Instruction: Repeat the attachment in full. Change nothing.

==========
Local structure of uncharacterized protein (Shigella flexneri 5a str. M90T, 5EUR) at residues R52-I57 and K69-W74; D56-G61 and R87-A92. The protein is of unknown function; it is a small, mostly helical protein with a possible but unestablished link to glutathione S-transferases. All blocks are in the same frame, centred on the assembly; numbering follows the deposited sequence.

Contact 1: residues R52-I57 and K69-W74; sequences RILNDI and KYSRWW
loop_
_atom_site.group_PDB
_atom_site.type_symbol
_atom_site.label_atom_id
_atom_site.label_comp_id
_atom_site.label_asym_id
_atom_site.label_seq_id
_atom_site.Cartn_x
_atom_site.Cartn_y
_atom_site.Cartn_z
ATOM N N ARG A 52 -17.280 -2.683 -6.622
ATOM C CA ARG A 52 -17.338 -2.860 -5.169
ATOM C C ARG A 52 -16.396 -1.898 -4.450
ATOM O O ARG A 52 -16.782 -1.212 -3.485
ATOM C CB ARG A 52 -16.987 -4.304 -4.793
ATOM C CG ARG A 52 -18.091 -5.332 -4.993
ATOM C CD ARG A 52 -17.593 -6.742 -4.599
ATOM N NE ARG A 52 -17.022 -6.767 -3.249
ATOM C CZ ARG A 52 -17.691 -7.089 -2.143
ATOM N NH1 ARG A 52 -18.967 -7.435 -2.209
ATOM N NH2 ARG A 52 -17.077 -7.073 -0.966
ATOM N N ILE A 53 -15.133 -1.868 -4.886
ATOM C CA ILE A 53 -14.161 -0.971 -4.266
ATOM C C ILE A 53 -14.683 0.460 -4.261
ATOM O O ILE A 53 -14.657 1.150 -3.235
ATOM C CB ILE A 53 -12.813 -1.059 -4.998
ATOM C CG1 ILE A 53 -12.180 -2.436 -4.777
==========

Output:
Local structure of uncharacterized protein (Shigella flexneri 5a str. M90T, 5EUR) at residues R52-I57 and K69-W74; D56-G61 and R87-A92. The protein is of unknown function; it is a small, mostly helical protein with a possible but unestablished link to glutathione S-transferases. All blocks are in the same frame, centred on the assembly; numbering follows the deposited sequence.

Contact 1: residues R52-I57 and K69-W74; sequences RILNDI and KYSRWW
loop_
_atom_site.group_PDB
_atom_site.type_symbol
_atom_site.label_atom_id
_atom_site.label_comp_id
_atom_site.label_asym_id
_atom_site.label_seq_id
_atom_site.Cartn_x
_atom_site.Cartn_y
_atom_site.Cartn_z
ATOM N N ARG A 52 -17.280 -2.683 -6.622
ATOM C CA ARG A 52 -17.338 -2.860 -5.169
ATOM C C ARG A 52 -16.396 -1.898 -4.450
ATOM O O ARG A 52 -16.782 -1.212 -3.485
ATOM C CB ARG A 52 -16.987 -4.304 -4.793
ATOM C CG ARG A 52 -18.091 -5.332 -4.993
ATOM C CD ARG A 52 -17.593 -6.742 -4.599
ATOM N NE ARG A 52 -17.022 -6.767 -3.249
ATOM C CZ ARG A 52 -17.691 -7.089 -2.143
ATOM N NH1 ARG A 52 -18.967 -7.435 -2.209
ATOM N NH2 ARG A 52 -17.077 -7.073 -0.966
ATOM N N ILE A 53 -15.133 -1.868 -4.886
ATOM C CA ILE A 53 -14.161 -0.971 -4.266
ATOM C C ILE A 53 -14.683 0.460 -4.261
ATOM O O ILE A 53 -14.657 1.150 -3.235
ATOM C CB ILE A 53 -12.813 -1.059 -4.998
ATOM C CG1 ILE A 53 -12.180 -2.436 -4.777